Do We Really Want to Know?

“I can’t look and won’t look,” the renowned historian Arthur Schlesinger Jr. is reported to have said when photographic evidence was presented to him contradicting the accepted belief that President Kennedy had been shot by a lone gunman, Lee Harvey Oswald. As recounted by Schlesinger’s son in a disturbing history of the infamous CIA Director Allen Dulles, The Devil’s Chessboard by David Talbot, “the historian simply didn’t have the ‘emotional resources’ to confront the sordid facts surrounding the assassination.”

While it may be understandable that the Kennedy confidant, courtier of Camelot and author of the Pulitzer Prize-winning book, A Thousand Days, was unwilling to look at the picture showing that Kennedy had been shot from the front as well as the back, disproving that Oswald was the lone assassin, the anecdote raises the general question about whether each of us has the “emotional resources” to confront the uncomfortable.
The distinction between “fake news” and “real news” has come to the fore. It is more and more obvious that what we hear and read about can be easily manipulated. Public relations guru John Rendon’s 1996 proclamation that he was an information warrior and perception manager seems simplistic today. Notions of objectivity and “all the news that is fit to print” have been exposed as banal narratives that often mask more complex subjectivities. Even in physics, thanks to German theoretical physicist Werner Heisenberg, we recognize that the act of looking at something changes the nature of what we are looking at. Our perception of something and the object we are looking at cannot be separated. 
But why should we look? What are we looking for? Are there objects or truths that we don’t want to see? What makes the Schlesinger statement so revelatory is that the Harvard professor and award-winning historian admitted that he could not, would not look at a picture that called into question the official version of the Warren Commission that Kennedy had been shot by a lone gunman. Handicapped by emotions, the famed historian refused to probe for the truth, refused to want to know who really killed his president and close friend.
Are there simpler truths that each of us is unwilling to look at? Each year I prepare my speech after winning Wimbledon. When we look in the mirror in the morning do we see our aging and recognize the inevitability of our future? About how many things do we consciously or unconsciously say: “I can’t look and won’t look.” Why are certain people able to be more rational (‘colder’) and less emotional than others?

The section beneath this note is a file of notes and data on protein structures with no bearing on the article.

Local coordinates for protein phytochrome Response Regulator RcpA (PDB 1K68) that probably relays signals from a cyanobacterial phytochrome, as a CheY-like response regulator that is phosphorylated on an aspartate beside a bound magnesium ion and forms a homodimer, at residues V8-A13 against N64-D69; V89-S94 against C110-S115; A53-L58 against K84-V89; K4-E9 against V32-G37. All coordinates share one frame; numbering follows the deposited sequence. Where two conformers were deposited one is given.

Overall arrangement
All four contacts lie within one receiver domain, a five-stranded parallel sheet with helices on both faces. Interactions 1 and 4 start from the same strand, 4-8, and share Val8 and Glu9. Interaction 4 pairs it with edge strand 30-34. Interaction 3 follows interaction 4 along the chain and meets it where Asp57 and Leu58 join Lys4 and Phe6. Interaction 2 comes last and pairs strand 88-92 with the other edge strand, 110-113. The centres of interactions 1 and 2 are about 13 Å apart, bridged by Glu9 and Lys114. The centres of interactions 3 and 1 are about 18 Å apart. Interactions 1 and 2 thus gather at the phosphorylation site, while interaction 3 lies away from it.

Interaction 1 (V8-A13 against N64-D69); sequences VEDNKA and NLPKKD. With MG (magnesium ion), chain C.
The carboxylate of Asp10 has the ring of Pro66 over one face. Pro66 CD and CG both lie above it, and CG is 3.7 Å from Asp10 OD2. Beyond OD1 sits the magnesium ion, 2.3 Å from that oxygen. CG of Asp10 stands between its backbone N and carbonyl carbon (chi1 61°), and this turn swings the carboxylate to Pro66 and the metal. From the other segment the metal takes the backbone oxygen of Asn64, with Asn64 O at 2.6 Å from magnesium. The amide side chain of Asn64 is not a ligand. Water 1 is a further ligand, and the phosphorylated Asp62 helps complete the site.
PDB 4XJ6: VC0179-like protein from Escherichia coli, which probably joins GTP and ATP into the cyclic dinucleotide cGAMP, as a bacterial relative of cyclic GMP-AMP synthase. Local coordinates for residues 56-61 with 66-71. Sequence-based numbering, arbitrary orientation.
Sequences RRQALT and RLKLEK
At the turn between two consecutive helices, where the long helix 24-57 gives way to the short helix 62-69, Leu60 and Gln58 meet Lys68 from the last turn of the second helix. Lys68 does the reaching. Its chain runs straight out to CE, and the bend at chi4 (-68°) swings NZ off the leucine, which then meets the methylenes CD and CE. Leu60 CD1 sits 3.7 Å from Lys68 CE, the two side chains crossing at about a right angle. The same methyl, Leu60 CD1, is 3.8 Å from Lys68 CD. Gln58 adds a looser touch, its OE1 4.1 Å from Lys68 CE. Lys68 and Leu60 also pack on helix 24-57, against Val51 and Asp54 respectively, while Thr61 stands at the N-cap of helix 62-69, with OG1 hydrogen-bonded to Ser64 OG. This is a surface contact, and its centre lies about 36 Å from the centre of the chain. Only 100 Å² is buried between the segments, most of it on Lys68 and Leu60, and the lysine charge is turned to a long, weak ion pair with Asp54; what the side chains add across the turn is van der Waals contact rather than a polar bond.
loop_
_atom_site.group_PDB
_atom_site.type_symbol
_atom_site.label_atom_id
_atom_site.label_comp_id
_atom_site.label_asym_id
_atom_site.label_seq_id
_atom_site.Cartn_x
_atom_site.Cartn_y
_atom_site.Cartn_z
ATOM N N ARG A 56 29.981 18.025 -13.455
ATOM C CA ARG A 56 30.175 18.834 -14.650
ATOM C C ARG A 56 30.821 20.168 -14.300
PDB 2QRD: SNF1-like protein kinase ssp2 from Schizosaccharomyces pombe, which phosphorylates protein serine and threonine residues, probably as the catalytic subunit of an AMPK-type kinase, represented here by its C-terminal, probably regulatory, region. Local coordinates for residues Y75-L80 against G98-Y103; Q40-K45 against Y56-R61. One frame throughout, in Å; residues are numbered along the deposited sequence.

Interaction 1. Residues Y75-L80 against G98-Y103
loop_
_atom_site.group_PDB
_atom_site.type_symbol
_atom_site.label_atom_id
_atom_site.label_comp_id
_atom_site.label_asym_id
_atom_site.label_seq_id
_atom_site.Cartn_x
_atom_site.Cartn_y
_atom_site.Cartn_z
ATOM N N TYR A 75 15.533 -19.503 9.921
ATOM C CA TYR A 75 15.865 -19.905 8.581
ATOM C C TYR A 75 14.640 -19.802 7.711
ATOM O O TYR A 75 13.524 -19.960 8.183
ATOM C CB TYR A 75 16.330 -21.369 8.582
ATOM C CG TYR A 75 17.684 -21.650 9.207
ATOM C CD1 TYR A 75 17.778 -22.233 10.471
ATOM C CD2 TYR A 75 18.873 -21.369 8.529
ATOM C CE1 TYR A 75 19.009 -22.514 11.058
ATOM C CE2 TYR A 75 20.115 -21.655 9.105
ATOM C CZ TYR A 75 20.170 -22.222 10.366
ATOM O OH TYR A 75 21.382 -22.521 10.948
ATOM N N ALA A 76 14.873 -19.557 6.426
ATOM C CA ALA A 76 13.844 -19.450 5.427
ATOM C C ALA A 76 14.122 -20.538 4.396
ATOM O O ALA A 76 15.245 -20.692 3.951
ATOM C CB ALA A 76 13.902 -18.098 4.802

Donald Trump is convinced that he is a great president. I am convinced that one day I will win Wimbledon. Whereas I can be rational in demystifying the first statement, I am emotionally hindered in denying the second. (I can be somewhat rational at times realizing that my damaged shoulder will never be able to serve again, but still…)
Hope is based on emotions. It allows us to overcome adversity and move forward. Not all truths can be examined. In the case of the Kennedy assassination and the existence of a deep state and conspiracy to kill the president, which Talbot carefully lays out in detail, I wonder about how much we really want to know. There are obviously those who do, who continue to question the official version and follow various plots. Most people, however, accept the Warren report.
Some illusions are beneficial. My dream of winning Wimbledon gives me hope for the future. However, Trump’s illusion of himself as a great president is not beneficial for him, the country or the world. Schlesinger’s refusal to know the truth may be beneficial to him, but it certainly is not helpful to the country or the world. There are some truths that should come out, no matter how painful they may be. Talbot’s book is a step in the right direction. But, how many of us really want to know what happened?


"Even in physics"
Only in "quantum physics". It is true that some players close their eyes when while waiting for their bowling ball to strike, but this does not really influence the final result.
Let's not encourage people to imagine that the adjective used by Einstein in his famous statement "spooky action at a distance" can be applied to the world (of physics) in general.

Écrit par : Mère-Grand | 26/07/2017

Dans le cas de JFK, qu`il ait été tué par un barjo isolé ou une puissante cabale (mafia, banques, politique...) n`a pas constitué une question vitale pour l`avenir politique et économique du pays. Le fait, par contre, de savoir si le président venant d`entrer en fonction est intellectuellement apte a présider possede une certaine importance pour l`avenir du pays. Sans parler de l`éventualité d`une influence secrete sur les décisions présidentielles de la part d`une puissance étrangere. Le camp républicain est désormais en état de dissonnance cognitive entre le désir de fermer un dossier qui remet en cause sa victoire électorale et pourrait meme le décrédibiliser pour longtemps et la peur des conséquences possibles de laisser en place une présidence inapte, voire sous influence. Sale temps pour les... éléphants.

Écrit par : Minutus Manilianus | 26/07/2017

On dirait que la diversion providentielle est trouvée, elle a pour nom Céleste Empire et Corée du Nord. Bonjour la guerre économique avec la Chine et les grandes gesticulations contre la Corée du Nord. Alibaba n`a qu`a bien se tenir mais Apple aussi qui fabrique ses bidules au rabais en Chine. Quant aux marchés chinois d`Apple, GM, Tesla et quelques autres, adieu les méga-profits. Si ca continue, certains milliardaires du Nasdaq vont commencer a piquer des petites aiguilles dans des Donald Duck en cire pendant que les fabricants de missiles américains vont faire couler a flots le Dom Perignon.

Écrit par : Minutus Manilianus | 30/07/2017

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